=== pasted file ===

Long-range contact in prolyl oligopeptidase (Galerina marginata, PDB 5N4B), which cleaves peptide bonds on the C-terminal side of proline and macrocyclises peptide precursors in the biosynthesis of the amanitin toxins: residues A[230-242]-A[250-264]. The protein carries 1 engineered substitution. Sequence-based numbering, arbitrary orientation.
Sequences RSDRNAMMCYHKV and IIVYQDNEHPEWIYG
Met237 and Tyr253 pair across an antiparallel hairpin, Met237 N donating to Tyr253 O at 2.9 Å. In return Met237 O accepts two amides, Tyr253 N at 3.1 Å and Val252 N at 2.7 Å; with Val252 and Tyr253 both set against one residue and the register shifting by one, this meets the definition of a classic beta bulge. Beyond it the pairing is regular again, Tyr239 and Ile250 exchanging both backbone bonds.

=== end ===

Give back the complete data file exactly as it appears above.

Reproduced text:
Long-range contact in prolyl oligopeptidase (Galerina marginata, PDB 5N4B), which cleaves peptide bonds on the C-terminal side of proline and macrocyclises peptide precursors in the biosynthesis of the amanitin toxins: residues A[230-242]-A[250-264]. The protein carries 1 engineered substitution. Sequence-based numbering, arbitrary orientation.
Sequences RSDRNAMMCYHKV and IIVYQDNEHPEWIYG
Met237 and Tyr253 pair across an antiparallel hairpin, Met237 N donating to Tyr253 O at 2.9 Å. In return Met237 O accepts two amides, Tyr253 N at 3.1 Å and Val252 N at 2.7 Å; with Val252 and Tyr253 both set against one residue and the register shifting by one, this meets the definition of a classic beta bulge. Beyond it the pairing is regular again, Tyr239 and Ile250 exchanging both backbone bonds.